By studying the distribution of 67 bumblebee species on the two continents over a 110-year period the authors concluded that human-induced climate change was a “significant cause of rapid declines in bumblebee populations.” The results are a grim reminder that not all species are adapting to climate change, experts said.

Warming temperatures are forcing bumblebees to retreat from the southern boundaries of their range while being unable to settle in regions farther north, the research found, effectively trapping them in what the authors called a “climate vise.”

Read more at EENews.net.


A ‘Climate Vise’ is Squeezing Bumble Bees’ Range

Brian Kahn, Climate Central

If you’ve hiked through a meadow in bloom in Europe or North America, you’ve probably heard the buzz and seen the lazy meanderings of bumble bees from flower to flower. Yet what was once a common sight on the southern end of their range is becoming rare or nonexistent.

According to new research published in the journal Science, climate change could be intimately tied with the plight of the prolific pollinator. But unlike other species that are shifting northward in response to warming temperatures, the majority of bumble bees species included in the new study are failing to expand their range. Because they can occupy a niche as early and late season pollinators, farmers, forests and flowers could all suffer from their disappearance.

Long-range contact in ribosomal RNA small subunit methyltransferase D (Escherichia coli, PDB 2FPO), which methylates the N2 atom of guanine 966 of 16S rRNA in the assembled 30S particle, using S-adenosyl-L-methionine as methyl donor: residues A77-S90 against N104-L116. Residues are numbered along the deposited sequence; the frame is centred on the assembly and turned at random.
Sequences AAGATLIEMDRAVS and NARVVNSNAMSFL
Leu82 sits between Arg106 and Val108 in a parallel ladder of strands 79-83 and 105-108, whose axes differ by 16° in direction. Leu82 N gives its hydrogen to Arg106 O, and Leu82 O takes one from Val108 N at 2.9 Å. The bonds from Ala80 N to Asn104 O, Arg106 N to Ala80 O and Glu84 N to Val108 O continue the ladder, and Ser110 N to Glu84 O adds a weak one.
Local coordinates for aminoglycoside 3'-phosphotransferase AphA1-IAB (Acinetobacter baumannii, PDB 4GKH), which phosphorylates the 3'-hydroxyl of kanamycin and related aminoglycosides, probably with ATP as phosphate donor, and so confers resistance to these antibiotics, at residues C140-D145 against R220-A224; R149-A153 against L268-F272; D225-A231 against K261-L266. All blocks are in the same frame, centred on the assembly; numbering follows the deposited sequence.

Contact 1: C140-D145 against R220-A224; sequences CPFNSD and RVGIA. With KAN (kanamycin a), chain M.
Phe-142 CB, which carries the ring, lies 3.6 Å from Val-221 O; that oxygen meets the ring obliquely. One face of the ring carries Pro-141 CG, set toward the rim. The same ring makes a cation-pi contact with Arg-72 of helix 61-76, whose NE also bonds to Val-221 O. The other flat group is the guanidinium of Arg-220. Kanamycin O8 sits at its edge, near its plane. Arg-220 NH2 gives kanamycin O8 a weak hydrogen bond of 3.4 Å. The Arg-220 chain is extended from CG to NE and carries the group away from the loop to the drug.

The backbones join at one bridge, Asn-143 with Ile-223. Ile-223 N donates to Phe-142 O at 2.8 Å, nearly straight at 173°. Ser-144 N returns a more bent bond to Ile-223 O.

“They’ve run up against a wall,” Jeremy Kerr, a biologist at the University of Ottawa, said. “They just aren’t colonizing new areas and finding new locations. Bumblebees are caught in a climate vise.”

Kerr led the new research, which analyzed a massive dataset of 423,000 observations of bumble bees across North America and Europe stretching back to the start of the 20th century. The results show that despite 4.5°F of warming that has made the northern end of their range more habitable, bees are failing to follow the heat even as they are disappearing on the southern fringes at an alarming clip.

Read more at ClimateCentral.org


Bumblebees being crushed by climate change

Cally Carswell, ScienceMag.org

As the climate changes, plants and animals are on the move. So far, many are redistributing in a similar pattern: As habitat that was once too cold warms up, species are expanding their ranges toward the poles, whereas boundaries closer to the equator have remained more static.

Bumblebees, however, appear to be a disturbing exception, according to a study in Science today. A comprehensive look at dozens of species, it finds that many North American and European bumblebees are failing to “track” warming by colonizing new habitats north of their historic range. Simultaneously, they are disappearing from the southern portions of their range.

“Climate change is crushing [bumblebee] species in a vice,” says ecologist Jeremy Kerr of the University of Ottawa in Canada, the study’s lead author. The findings underscore the importance of conserving the habitat the insects currently persist in, says Rich Hatfield, a biologist with the Xerces Society for Insect Conservation in Portland, Oregon, who was not involved in the study. Where bumblebees vanish, the wild plants and crops they pollinate could also suffer.

Read more at ScienceMag.org.